The Long Tail in Action

On the way to work this morning, I heard an interview on NPR’s Morning Edition that illustrates how the Long Tail works in a real business. The interviewee, Mitch Koulouris is the founder of an online music company called DMGI. On the premise that every song, no matter how far from the mainstream, would appeal to someone, he bought up a large amount of music catalogs for his business. His instincts were right on. On average, each song in his catalogs sells at least five times per month. Of course, technology makes this phenomenon possible because he can archive his song inventory for relatively little money compared to what it would cost a record store to physically warehouse every CD, tape, and record (for those of you under a certain age, those were black plastic discs we used to listen to by placing them on a record player ;)) .

I read a lot about libraries and the Long Tail, but this story made me think about it in a more practical light. We are in the midst of a weeding project. It needed to be done. The average age of our collection is somewhere around 1970. Conventional wisdom in libraries has usually been to save physical space by weeding out volumes that are in poor condition, have very low circulation, or are otherwise not thought to be relevant. How could technology allow us to follow Mitch’s strategy? And would we want to? Is every book valuable just because it made it into print? The Long Tail philosophy would be that every book is of value to someone and if we had the space to keep them all, eventually someone would read each of them. Should Google be applying selection criteria in choosing titles for their digitization project or should they just scan every title? Should we be archiving every Web site posted? The thought is mind boggling. I think I need a cup of coffee!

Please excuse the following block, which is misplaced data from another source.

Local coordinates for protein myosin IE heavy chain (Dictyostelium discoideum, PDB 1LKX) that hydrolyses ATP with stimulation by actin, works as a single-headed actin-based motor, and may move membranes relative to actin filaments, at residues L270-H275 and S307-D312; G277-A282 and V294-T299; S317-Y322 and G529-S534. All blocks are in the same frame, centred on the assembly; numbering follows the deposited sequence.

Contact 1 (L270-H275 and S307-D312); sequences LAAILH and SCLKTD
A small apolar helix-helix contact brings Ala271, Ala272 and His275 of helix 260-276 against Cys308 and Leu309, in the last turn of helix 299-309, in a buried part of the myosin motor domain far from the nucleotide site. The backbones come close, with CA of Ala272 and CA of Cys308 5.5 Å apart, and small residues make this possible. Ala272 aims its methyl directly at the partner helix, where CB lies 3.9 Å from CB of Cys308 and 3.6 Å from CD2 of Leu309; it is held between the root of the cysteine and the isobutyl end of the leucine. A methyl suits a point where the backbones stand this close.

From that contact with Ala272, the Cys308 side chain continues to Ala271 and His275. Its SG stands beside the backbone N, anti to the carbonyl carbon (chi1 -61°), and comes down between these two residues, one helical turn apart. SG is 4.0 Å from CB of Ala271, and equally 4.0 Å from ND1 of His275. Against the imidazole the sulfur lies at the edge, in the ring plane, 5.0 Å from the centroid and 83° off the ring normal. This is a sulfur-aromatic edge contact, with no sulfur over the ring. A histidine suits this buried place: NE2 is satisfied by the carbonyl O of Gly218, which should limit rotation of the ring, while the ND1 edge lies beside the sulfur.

NPR : Music Downloads Drive a Back-Catalog Business Opportunity
Mitch Koulouris once worked as a manager for the now-defunct Tower Records retail chain. Five years ago he realized digital music distribution was the wave of the future. Now his company, Digital Music Group, Inc., is buying up old song catalogs and selling them online.


One Response

  1. Thanks to Eddie Byrne for citing this blog post in his presentation Web 2.0 and Library 2.0, available from SlideShare at


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